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The Guardian - UK
The Guardian - UK
Rajeev Syal and Nadeem Badshah

Sunak risks ripping up Good Friday agreement over Rwanda, senior Tories say

Rishi Sunak in June. The government is expected to revive the Rwanda policy of sending asylum seekers to east Africa
Rishi Sunak in June. The government is expected to revive the Rwanda policy of sending asylum seekers to east Africa. Photograph: Reuters

Rishi Sunak risks ripping up the Northern Ireland peace process if he blocks human rights laws so the UK can deport asylum seekers to Rwanda, senior Conservatives have said.

After similar concerns from the White House on Thursday, the MPs said widely reported plans from Downing Street to disregard parts of the Human Rights Act could undermine the Good Friday agreement and damage UK-US relations.

The warnings come as the prime minister is under increasing pressure from right-leaning MPs and ministers to close off legal avenues to asylum seekers who have successfully challenged their removal to Rwanda.

The government is expected next week to revive the Rwanda policy of sending people seeking asylum to east Africa after the supreme court ruled that the plans were unlawful.

Sunak believes the government can address the court’s concerns with a new treaty with Rwanda, which could be signed next week by James Cleverly, the home secretary, and emergency legislation to block future legal challenges to the policy.

In an interview with the Times, Cleverly acknowledged he has become “frustrated” with the focus on Rwanda and that it should not be seen as the “be-all and end-all”.

He said while it is an “important” part of the plans and will deter people from crossing the Channel in small boats, it is part of a broader strategy.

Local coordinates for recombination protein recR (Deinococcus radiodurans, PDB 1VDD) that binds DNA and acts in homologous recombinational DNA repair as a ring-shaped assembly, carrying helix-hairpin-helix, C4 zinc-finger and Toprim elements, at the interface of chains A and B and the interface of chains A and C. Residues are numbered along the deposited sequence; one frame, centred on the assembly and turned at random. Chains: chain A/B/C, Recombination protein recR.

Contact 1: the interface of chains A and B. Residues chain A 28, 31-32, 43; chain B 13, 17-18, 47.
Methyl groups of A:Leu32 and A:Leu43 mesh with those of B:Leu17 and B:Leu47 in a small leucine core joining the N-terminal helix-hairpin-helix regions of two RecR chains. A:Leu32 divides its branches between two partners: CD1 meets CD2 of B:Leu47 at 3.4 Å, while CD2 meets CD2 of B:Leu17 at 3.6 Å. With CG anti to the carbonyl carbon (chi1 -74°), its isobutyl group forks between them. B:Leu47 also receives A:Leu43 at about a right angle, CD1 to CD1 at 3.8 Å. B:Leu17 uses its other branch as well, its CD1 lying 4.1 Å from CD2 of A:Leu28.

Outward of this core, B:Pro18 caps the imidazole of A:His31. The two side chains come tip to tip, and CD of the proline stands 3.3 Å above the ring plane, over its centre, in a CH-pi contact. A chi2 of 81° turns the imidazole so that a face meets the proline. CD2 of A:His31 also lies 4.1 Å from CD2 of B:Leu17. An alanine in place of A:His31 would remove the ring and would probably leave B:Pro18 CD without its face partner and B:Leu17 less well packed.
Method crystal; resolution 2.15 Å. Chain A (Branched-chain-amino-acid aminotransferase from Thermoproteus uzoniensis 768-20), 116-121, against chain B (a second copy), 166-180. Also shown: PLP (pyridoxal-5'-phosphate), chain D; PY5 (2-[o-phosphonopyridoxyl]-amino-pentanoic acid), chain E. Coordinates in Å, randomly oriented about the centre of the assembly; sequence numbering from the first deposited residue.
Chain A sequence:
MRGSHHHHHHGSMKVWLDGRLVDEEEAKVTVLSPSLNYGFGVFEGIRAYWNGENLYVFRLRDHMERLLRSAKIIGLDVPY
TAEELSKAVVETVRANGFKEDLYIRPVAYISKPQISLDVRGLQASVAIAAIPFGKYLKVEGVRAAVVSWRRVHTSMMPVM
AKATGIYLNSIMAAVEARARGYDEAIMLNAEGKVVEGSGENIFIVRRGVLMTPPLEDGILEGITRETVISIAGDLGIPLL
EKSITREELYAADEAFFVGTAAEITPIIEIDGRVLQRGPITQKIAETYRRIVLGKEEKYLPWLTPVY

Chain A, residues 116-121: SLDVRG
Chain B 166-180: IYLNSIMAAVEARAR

Cleverly also said he believes leaving the European convention on human rights (ECHR) would jeopardise “key cooperation” with other countries including France, which has helped addressed illegal crossings into the UK.

The New York Times reported on Thursday that senior White House officials were concerned that a block on legal challenges would damage the authority of the ECHR which is fundamental to the Good Friday agreement.

Conservative Sir Bob Neill, chair of the justice select committee and a former minister, said he had similar concerns that attempts to block human rights laws would damage the authority of the ECHR and risk peace in Northern Ireland.

“We have known for a long time that laws such as the European convention on human rights are a central part of the Good Friday agreement,” he said.

“Anything that undermines the Good Friday agreement would be really dangerous for the peace process. There is no à la carte menu, where you can pick and choose which parts of the convention you wish to follow.”

Asked if he agreed with reports that dozens of Tory MPs could vote against any attempt to undermine human rights laws or the ECHR, Neill said: “Yes. There is a very strong feeling that we have to be proportionate about this. We want to stop the boats. But we can’t rip up our international obligations.”